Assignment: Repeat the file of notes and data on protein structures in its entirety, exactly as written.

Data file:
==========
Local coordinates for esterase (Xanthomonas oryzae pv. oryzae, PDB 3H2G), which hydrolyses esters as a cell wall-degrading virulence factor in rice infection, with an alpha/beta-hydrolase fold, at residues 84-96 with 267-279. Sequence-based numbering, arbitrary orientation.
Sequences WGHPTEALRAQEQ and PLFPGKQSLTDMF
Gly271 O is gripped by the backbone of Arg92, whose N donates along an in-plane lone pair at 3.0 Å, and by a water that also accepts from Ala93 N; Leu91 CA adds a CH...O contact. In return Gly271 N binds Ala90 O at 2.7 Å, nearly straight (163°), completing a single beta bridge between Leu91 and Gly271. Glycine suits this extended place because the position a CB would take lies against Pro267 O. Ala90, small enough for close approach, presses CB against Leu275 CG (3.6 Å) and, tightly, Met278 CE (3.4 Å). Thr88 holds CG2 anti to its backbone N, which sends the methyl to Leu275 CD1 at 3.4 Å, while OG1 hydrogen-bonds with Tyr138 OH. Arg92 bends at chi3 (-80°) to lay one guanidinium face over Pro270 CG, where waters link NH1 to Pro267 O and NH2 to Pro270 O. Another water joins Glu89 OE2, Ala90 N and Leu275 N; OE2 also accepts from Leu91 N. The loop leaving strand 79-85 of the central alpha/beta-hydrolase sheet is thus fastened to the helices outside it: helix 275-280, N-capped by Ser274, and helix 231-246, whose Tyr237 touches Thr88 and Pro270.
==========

Local coordinates for esterase (Xanthomonas oryzae pv. oryzae, PDB 3H2G), which hydrolyses esters as a cell wall-degrading virulence factor in rice infection, with an alpha/beta-hydrolase fold, at residues 84-96 with 267-279. Sequence-based numbering, arbitrary orientation.
Sequences WGHPTEALRAQEQ and PLFPGKQSLTDMF
Gly271 O is gripped by the backbone of Arg92, whose N donates along an in-plane lone pair at 3.0 Å, and by a water that also accepts from Ala93 N; Leu91 CA adds a CH...O contact. In return Gly271 N binds Ala90 O at 2.7 Å, nearly straight (163°), completing a single beta bridge between Leu91 and Gly271. Glycine suits this extended place because the position a CB would take lies against Pro267 O. Ala90, small enough for close approach, presses CB against Leu275 CG (3.6 Å) and, tightly, Met278 CE (3.4 Å). Thr88 holds CG2 anti to its backbone N, which sends the methyl to Leu275 CD1 at 3.4 Å, while OG1 hydrogen-bonds with Tyr138 OH. Arg92 bends at chi3 (-80°) to lay one guanidinium face over Pro270 CG, where waters link NH1 to Pro267 O and NH2 to Pro270 O. Another water joins Glu89 OE2, Ala90 N and Leu275 N; OE2 also accepts from Leu91 N. The loop leaving strand 79-85 of the central alpha/beta-hydrolase sheet is thus fastened to the helices outside it: helix 275-280, N-capped by Ser274, and helix 231-246, whose Tyr237 touches Thr88 and Pro270.